Report of The Advisory Committee on Police in Northern Ireland
[Key_Events] [Key_Issues] [Conflict_Background]
Presented to Parliament by Command of His Excellency the Governor of Northern Ireland
Published in Belfast by,
SBN 337 10535 9
Crown copyright material has been reproduced under licence from the Controller of Her Majesty's Stationary Office.
1. On Tuesday, 26th August 1969, we were appointed by the
Minister of Home Affairs of the Government of Northern Ireland
to 'examine the recruitment, organisation, structure and composition
of the Royal Ulster Constabulary and the Ulster Special Constabulary
and their respective functions and to recommend as necessary what
changes are required to provide for the efficient enforcement
of law and order in Northern Ireland.'
2. The importance and urgency of this task was impressed upon
us in view of the situation following the disorders earlier in
the month. After a visit by the Home Secretary of the Government
of the United Kingdom on 7th September the hope was expressed
that our report might be available in time for it to be discussed
with him early in October, when he is to make a second visit to
3. Both on account of the speed with which so wide-ranging an
enquiry had to be completed and of the nature of the task itself,
we decided that our enquiries should be informal and confidential,
that we should confine ourselves mainly to contacts and visits
within the ambit of the Royal Ulster Constabulary and the Ulster
Special Constabulary and that we should seek written evidence
and opinion outside the police forces privately, rather than invite
submissions from all sources. To have done otherwise would certainly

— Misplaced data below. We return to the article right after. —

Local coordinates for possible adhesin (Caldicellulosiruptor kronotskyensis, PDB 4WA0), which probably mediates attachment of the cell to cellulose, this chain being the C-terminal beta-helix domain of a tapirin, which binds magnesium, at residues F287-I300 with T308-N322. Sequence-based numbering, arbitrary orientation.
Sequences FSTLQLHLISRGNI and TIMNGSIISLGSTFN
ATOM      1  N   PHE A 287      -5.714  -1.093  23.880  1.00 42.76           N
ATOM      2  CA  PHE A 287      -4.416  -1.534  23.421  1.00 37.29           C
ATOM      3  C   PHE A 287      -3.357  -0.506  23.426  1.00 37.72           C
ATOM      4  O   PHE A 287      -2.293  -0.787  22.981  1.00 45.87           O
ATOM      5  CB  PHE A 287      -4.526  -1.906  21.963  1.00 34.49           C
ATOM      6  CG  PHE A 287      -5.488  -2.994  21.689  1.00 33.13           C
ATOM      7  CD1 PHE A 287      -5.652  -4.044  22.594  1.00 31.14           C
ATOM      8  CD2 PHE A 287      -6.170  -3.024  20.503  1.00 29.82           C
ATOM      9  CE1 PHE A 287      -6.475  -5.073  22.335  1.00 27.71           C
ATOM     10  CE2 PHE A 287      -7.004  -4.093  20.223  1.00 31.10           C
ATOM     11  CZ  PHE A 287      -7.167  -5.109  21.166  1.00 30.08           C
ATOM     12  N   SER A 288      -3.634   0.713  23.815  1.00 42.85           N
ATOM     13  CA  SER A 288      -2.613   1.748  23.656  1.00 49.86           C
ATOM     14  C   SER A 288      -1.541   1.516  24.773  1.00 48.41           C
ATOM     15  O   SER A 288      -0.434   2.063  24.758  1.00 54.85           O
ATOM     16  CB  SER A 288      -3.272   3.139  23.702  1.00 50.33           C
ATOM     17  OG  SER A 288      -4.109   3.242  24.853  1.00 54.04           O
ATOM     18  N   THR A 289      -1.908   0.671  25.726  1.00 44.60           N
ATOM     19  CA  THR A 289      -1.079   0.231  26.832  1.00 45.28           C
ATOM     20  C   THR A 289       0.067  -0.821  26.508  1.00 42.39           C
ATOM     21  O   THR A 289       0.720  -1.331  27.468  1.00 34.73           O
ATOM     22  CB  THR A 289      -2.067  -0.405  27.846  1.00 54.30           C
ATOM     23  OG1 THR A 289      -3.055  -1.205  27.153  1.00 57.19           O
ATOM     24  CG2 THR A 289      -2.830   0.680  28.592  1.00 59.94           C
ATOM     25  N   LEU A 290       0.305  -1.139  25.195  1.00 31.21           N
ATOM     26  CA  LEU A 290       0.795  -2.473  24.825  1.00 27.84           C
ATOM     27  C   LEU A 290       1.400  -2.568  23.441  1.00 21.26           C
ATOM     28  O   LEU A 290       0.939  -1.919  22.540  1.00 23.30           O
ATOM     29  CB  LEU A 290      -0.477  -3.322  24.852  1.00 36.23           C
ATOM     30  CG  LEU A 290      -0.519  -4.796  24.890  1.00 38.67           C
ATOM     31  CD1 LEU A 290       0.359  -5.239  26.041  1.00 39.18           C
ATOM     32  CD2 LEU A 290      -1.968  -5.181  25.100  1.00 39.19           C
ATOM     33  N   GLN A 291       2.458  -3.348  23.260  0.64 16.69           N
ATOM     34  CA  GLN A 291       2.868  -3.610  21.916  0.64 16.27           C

have prolonged our mission far beyond the time-table which we
have been set, without adding to the technical information upon
which we would have to base many of our recommendations.
4. In the course of our examination we paid visits to the Headquarters
of the Police Force at Brooklyn, to those at Belfast and Londonderry
and in all the Counties. We visited a number of District Headquarters,
sub-districts and police stations, including several stations
on the border with the Republic of Ireland. We spent a day at
the Training Depot in Enniskillen. During these tours we met
and held informal discussions with many members of all ranks in
the Royal Ulster Constabulary and the Ulster Special Constabulary.
We received a memorandum from the Central Representative Body
and met representatives of its County Consultative Committees.
We had meetings with representatives of the District Commandants
of the Ulster Special Constabulary and the Retired Police Officers'
Association, with two former Inspectors-General and two former
Deputy Inspectors-General. We take this opportunity to record
our appreciation of the co-operation which we received from the
Inspector-General and all ranks in the police.
5. Among our contacts outside the police force were the G.O.C.,
Northern Ireland, leaders of the Churches, the Lord Chief Justice
and the Attorney General, representatives of the Bar Council and
the Incorporated Law Society of Northern Ireland, chairmen and
secretaries of the local authority associations, Chairmen of County
Councils, Resident Magistrates, the Chairman and General Manager
of the Londonderry Development Commission, representatives of
the Northern Ireland Committee of the Irish Congress of Trade
Unions, proprietors and editors of newspapers, representatives
of the B.B.C. and Ulster Television, the Vice-Chancellors of both
Universities and a number of other private citizens. We were
privileged to be received by His Excellency the Governor and to
visit the former Governor, Lord Erskine. Had time permitted,
we would have wished to consult many others.
6. The magnitude and complexity of the undertaking, necessarily